in one of the many mansions reserved for those Cold Weather.--Fryeburg, in Maine, runs an
who have endeavoured to serve the Lord in their opposition to Franconia in New Hampshire, as to day and generation. which shall furnish the coldest weather. On the His remains were interred in Friends' burying11th inst. the Fryeburg thermometers ranged, in ground at Penketh, on First day, the 19th, when their different locations, from 36 to 39 degrees a large company was collected, some of them below zero. On removing pure mercury, in a from a considerable distance, to show their respect saucer, to a little hollow in the village, it froze, so
for his worth. The occasion was remarkably that it could be turned over in the vessel and cut quiet and silent; excepting that a woman Friend like lead.'
spoke in hopeful testimony at the grave side, and “Such weather," says our correspondent, “makes a man Friend in the station of minister was briefly
engaged in similar service, and in supplication in people active, yet, to tell the truth, it is not de- the meeting. “Blessed are the dead who die in sirable.”
the Lord." It was believed that the dear departed Many of our readers are probably aware that had diligently sought the mind of Truth in the
secret of his own heart, from day to day; and had mercury does not freeze until it is reduced to a been enabled, through obedience to the manifestatemperature 40 degrees, Fahrenheit, below zero. tions of Divine grace, to do the will of his heavenly This is a degree of cold to which the inhabitants Father, in the performance of those duties which of Philadelphia are totally unaccustomed; and it his life so conspicuously portrayed. May we who
are still in mutability and probation, be strengthis not likely that any of us will envy our Eastern ened to follow him as he endeavoured to follow friends this incentive to activity,
By a rather remarkable coincidence, the grave
was made at the foot of that in which Samuel MARRIED, On Fourth day, the 26th ult.,, at Fothergill was enterred more than 70 years ago ; Friends' Meeting House, Twelfth street, Philadel- and thus this noted minister and his biographer phia, Thomas RUDOLPH, of Delaware county, Penn-are laid close together in death, as they both, when sylvania, to Sarah Ann, daughter of Samuel Fogg, living, had at heart the same cause.—British of Philadelphia.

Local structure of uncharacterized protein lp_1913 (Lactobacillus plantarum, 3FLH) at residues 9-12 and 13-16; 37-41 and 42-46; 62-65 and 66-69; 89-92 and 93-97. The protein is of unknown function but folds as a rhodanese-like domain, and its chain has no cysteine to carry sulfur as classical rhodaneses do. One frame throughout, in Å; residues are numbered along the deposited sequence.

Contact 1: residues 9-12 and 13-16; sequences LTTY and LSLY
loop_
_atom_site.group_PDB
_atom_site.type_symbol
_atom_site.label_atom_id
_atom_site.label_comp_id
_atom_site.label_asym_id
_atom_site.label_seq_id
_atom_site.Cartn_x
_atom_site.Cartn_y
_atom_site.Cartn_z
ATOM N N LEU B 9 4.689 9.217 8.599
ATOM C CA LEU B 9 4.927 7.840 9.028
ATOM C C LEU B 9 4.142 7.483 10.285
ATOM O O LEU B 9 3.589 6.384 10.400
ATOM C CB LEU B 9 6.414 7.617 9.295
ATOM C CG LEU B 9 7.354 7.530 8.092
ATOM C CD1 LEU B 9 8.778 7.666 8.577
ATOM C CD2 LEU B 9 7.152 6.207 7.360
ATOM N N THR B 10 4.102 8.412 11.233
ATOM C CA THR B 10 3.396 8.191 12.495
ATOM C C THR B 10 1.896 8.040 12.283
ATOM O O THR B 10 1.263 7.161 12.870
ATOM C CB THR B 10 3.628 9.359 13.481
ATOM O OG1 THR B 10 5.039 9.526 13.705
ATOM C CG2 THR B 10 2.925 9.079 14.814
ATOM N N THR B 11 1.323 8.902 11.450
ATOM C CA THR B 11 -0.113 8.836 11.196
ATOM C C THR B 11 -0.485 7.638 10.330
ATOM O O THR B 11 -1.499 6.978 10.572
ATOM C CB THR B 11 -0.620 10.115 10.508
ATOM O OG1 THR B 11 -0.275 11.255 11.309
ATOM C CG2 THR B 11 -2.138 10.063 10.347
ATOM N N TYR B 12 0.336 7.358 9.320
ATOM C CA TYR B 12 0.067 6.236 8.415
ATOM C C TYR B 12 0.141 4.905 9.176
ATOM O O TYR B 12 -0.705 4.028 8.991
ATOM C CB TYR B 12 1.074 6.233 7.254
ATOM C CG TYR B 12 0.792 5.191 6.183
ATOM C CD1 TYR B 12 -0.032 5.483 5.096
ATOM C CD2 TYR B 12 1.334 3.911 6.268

DIED, — Twelfth month 15th, 1847, at his resi
From Chambers's Edinburgh Journal. dence, near Liverpool, in his 62d year, GEORGE CROSFIELD, an elder upwards of 32 years.
THE WASP FAMILY. This dear and well known Friend had an attack Poets and essayists are in the habit of likening of influenza about ten days before his decease, but the wasp to fops of another genus, and vice versa. his complaint was not thought of a serious nature This questionable sort of reputation these insects for the first two or three days, when bronchitis must ascribe to their splendid caparison, and to ensued, accompanied with much difficulty of their apparently useless position in the world. breathing, and though he survived about a week, yet there was from that time little hope of his The simile is more true in a more curious rerecovery.
spect; for there are annual reunions of these During this period, it was instructive to witness glittering creatures, just as in the fashionable the quiet and peaceful state of mind in which he world—a fashionable season of a few months, was preserved. Though he had been actively and then all disperse again. The economy of engaged in benevolent pursuits, in assisting in the the wasp family possesses considerable interest, management of some of the local charities, and in and deserves far more attention than in our hosaiding his poorer neighbours in various ways, so that he had many objects in hand at the time of tile state of feelings towards the race, we are his being taken ill, yet after giving directions as to readily disposed to believe. It is only necessary what he wished to be done respecting them, he that the real character of the tribe should be was enabled to lay aside all thought or concern for known, to remove at least the blot of laziness the things of this world, and to fix his attention on from it. That they are a set of bold, insolent, the world to come. He was strengthened to impart much tender their due, and we shall admit that there is much
daring robbers, no one can deny; yet give them counsel to his family and relatives; and the support in their habits deserving our admiration, and that with which he was favoured during the last closing scenes of life, gave evidence that he had not de- even their audacious thefis have their redeeming ferred to a sick bed the important work of pre- points. paration. At the same time, his remarks clearly The general aspect of the Vespidæ, or wasps, showed, that he did not trust to any works of his is sufficiently familiar to obviate the necessity of own, but solely to the mercy of God, in Christ description.' Their black and gold-painted boJesus our Lord; to whom he was frequently dies, their powerful mandibles, formidable stings, engaged in supplication.